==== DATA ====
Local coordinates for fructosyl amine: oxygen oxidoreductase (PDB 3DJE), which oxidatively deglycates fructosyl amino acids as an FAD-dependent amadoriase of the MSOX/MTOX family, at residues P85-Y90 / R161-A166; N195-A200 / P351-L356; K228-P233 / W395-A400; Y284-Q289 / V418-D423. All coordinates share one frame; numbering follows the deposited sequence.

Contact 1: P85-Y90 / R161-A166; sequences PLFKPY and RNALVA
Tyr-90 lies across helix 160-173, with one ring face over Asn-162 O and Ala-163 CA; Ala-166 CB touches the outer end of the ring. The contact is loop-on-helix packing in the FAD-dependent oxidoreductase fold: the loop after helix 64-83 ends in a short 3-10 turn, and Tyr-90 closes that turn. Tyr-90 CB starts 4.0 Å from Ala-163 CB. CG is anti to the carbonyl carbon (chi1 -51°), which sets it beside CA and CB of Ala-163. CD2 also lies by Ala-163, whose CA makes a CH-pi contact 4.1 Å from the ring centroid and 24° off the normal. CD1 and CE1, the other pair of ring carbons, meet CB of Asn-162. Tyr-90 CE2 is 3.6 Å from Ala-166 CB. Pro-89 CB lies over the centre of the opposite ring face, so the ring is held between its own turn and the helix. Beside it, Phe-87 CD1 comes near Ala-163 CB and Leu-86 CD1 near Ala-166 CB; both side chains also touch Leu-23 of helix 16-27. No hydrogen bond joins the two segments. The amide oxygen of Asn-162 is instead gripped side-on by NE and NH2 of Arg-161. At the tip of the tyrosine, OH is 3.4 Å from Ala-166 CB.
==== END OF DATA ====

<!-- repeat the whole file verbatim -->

Local coordinates for fructosyl amine: oxygen oxidoreductase (PDB 3DJE), which oxidatively deglycates fructosyl amino acids as an FAD-dependent amadoriase of the MSOX/MTOX family, at residues P85-Y90 / R161-A166; N195-A200 / P351-L356; K228-P233 / W395-A400; Y284-Q289 / V418-D423. All coordinates share one frame; numbering follows the deposited sequence.

Contact 1: P85-Y90 / R161-A166; sequences PLFKPY and RNALVA
Tyr-90 lies across helix 160-173, with one ring face over Asn-162 O and Ala-163 CA; Ala-166 CB touches the outer end of the ring. The contact is loop-on-helix packing in the FAD-dependent oxidoreductase fold: the loop after helix 64-83 ends in a short 3-10 turn, and Tyr-90 closes that turn. Tyr-90 CB starts 4.0 Å from Ala-163 CB. CG is anti to the carbonyl carbon (chi1 -51°), which sets it beside CA and CB of Ala-163. CD2 also lies by Ala-163, whose CA makes a CH-pi contact 4.1 Å from the ring centroid and 24° off the normal. CD1 and CE1, the other pair of ring carbons, meet CB of Asn-162. Tyr-90 CE2 is 3.6 Å from Ala-166 CB. Pro-89 CB lies over the centre of the opposite ring face, so the ring is held between its own turn and the helix. Beside it, Phe-87 CD1 comes near Ala-163 CB and Leu-86 CD1 near Ala-166 CB; both side chains also touch Leu-23 of helix 16-27. No hydrogen bond joins the two segments. The amide oxygen of Asn-162 is instead gripped side-on by NE and NH2 of Arg-161. At the tip of the tyrosine, OH is 3.4 Å from Ala-166 CB.